Plant Name American Bur-Reed
Scientific Name Sparganium Americanum
Family Bur-Reed
Plant Type Perennial
Start of Blooming Season May
End of Blooming Season August
-2- Sample images submitted by MIROFOSS
-0- Sample images submitted by others

Sparganium americanum, also known as American bur-reed, is a perennial plant found throughout Eastern North America. Although when first observed the species looks like a grass, it is a type of bur-reed. American Bur-Reed is important for conservation purposes because the plant has the ability to remove nitrogen and phosphorus runoff from water like many other wetland species. By removing these elements from the water, American bur-reed protects waterways from excess nitrogen which can cause eutrophication. This increased nitrogen is especially a problem during the agricultural growing season when fertilizers are placed on crops. As fertilizer is being spread and adding extra nitrogen the ground water; American bur-reed is growing and taking up nitrogen. The genus name Sparganium is believed to have been derived from the Greek word sparganon, meaning "a band," a reference to the strap-like leaves. American bur-reed received its common name from the appearance of the 'burred' seed pods that are created after flowering.

American Bur-Reed currently does not have any commercial applications. However, in the natural world, the roots American bur-reed plant create stability along the shores of waterways and wetlands, and many types of water fowl feed on the seeds and foliage.

Within the realm of naturopathic medicine and folklore, American bur-reed does not have any known medicinal value.

Please note that MIROFOSS does not suggest in any way that plants should be used in place of proper medical and psychological care. This information is provided here as a reference only.

The roots and stems of American bur-reed are considered to be edible.

Please note that MIROFOSS can not take any responsibility for any adverse effects from the consumption of plant species which are found in the wild. This information is provided here as a reference only.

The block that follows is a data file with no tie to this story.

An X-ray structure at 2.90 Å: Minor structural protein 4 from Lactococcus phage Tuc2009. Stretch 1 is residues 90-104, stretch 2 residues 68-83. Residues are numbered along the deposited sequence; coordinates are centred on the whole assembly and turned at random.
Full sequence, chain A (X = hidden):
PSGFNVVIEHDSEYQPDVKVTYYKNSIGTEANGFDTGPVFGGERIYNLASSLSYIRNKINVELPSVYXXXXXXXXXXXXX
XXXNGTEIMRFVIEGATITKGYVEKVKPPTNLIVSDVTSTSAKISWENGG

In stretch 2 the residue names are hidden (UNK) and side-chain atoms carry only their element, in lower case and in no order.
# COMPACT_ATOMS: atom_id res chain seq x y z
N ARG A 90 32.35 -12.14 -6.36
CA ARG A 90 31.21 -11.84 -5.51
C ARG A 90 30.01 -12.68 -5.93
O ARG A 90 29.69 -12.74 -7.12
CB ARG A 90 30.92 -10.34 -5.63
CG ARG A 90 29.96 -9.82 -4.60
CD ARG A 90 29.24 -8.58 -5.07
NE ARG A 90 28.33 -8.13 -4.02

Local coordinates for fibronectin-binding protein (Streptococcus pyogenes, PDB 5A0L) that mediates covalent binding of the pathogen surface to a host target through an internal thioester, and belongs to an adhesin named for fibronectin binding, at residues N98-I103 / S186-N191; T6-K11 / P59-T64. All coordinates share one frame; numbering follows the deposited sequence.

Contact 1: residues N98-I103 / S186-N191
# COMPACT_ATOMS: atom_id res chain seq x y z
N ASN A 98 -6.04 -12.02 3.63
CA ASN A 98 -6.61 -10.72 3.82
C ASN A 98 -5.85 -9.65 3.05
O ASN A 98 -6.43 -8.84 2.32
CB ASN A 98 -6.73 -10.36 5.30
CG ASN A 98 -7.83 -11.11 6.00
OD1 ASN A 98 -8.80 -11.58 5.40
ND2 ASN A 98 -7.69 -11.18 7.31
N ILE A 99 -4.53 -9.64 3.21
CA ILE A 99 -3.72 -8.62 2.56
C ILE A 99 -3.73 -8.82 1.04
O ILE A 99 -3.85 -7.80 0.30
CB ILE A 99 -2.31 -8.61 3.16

American bur-reed can grow in low marsh and shallow water, surviving in water up to 30cm deep. This species helps stabilize muddy areas and shorelines. American bur-reed live in peaty to sandy soils along lakeshores, slow moving streams and as floating vegetation in boggy lakes. The plant can survive in partial or full sun but is not drought tolerant and must stay in wet soil or submerged in water.

Soil Conditions
Soil Moisture

American Bur-Reed is a monocot plant only having one seed leaf. Individual American bur-reeds can grow to be between 30cm to 200cm tall. American bur-reed plants produce white, rounded cluster, flowers during the summer months. The flower pedals could have a dark spot on them which may give the appearance of a darker flower. The flowers of the American bur-reed are monoecious meaning that individual flowers are either male or female and both sexes can be found on the same plant. American bur-reed flowers are pollinated by Wind. The leaves of the American bur-reed are acicular, green, and are triangular in cross section; the leaves of individuals plants living in deeper water can produce floating leaves. American bur-reed spread rapidly through their underground root systems of rhizomes. The fruit found on American bur-reed have a dull surface with beaks that are between 2 and 5 millimeters long. These beaks may be straight, but some of them may be curved. It should be noted that before the flowers or fruits are visible on the American bur-reed, the plant may be misidentified as a grass.

Plant Height 30cm to 200cm
Habitat Shallow water and Muddy Shorelines
Leaves Subulate with a triangular cross section
Leaf Margin Entire (Smooth)
Leaf Venation Parallel
Stems Zigzag stalks
Flowering Season May to August
Flower Type Rounded Clusters of scales